Keep it on the DL, but a little bird told us Dorianne Laux might appear in our Summer 2016 issue. In celebration of these rumors, here is one of her fine poems from Issue 48. In another life you might hear the song of your neighbor clipping the hedges, a sound oddly pleasant, three coarse […]

Posted in From The Vault, Poetry

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Your Horoscope by Blakely and Jorg

As accurate now as it was when it first appeared in Tin House Issue 33: Fantastic Women. Aries—A harsh wind blows on the ram this year and heavy wool socks are strongly recommended. Hot potatoes work well too, and yelling at your delinquent daughters, who will pierce their tongues after the first Virgo moon. Taurus—Get a […]

Posted in Fiction, Poetry

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Heaven

1. It’s a book full of ghost children, safely dead, where dead means hidden, or wanting or not wanting to be known.   2. Heaven is symmetric with respect to rotation. It’s beautiful when one thing changes while another thing remains the same.   3. Fading redundnacies. Feathery runs. Alternate wisps. Imaginary sprung striations. Imaginary meaning […]

Posted in From The Vault, Poetry

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Nite Nite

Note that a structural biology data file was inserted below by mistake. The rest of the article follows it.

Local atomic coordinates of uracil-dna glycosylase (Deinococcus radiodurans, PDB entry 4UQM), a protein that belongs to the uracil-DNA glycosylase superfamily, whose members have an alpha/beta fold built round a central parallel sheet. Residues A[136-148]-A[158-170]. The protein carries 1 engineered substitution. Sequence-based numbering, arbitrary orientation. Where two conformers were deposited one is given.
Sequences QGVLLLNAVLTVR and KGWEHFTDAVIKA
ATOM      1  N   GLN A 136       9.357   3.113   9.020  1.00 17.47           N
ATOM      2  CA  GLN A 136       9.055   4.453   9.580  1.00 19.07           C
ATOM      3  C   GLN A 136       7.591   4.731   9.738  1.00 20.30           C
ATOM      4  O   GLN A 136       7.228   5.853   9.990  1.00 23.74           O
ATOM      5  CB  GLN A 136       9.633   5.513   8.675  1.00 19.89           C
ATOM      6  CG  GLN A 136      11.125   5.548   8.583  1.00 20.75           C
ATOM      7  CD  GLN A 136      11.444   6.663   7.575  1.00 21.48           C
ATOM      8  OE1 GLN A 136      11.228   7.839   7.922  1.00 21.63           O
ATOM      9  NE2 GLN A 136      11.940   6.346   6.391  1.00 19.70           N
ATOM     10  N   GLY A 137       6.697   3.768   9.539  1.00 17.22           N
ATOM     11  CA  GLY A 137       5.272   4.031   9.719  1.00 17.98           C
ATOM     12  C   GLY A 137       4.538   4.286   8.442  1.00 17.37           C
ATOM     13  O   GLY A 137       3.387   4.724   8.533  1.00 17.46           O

None of the dolls could sleep. The braided rug dreamt of being a traveling companion. The snow stopped, briefly, on its way past the window. The mother and father did not touch each other, but each felt they could hear laughter coming from China, and the child felt knocked by the earth, and though she […]

Posted in From The Vault, Poetry

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The Tin House Podcast: Uses of the Elegiac, with Amy Gerstler

“How far can/will the elegy stretch?” Amy Gerstler asked our workshop participants this July. “Are there limits to what conventional or unconventional elegy can mourn, memorialize, honor, metabolize, question? Are there angry, comic, upbeat and/or love elegies? How about some stealth elegies?” In her quest to find out, Gerstler examined poems from Terrance Hayes, Li […]

Posted in Podcasts, Poetry, Writers' Workshops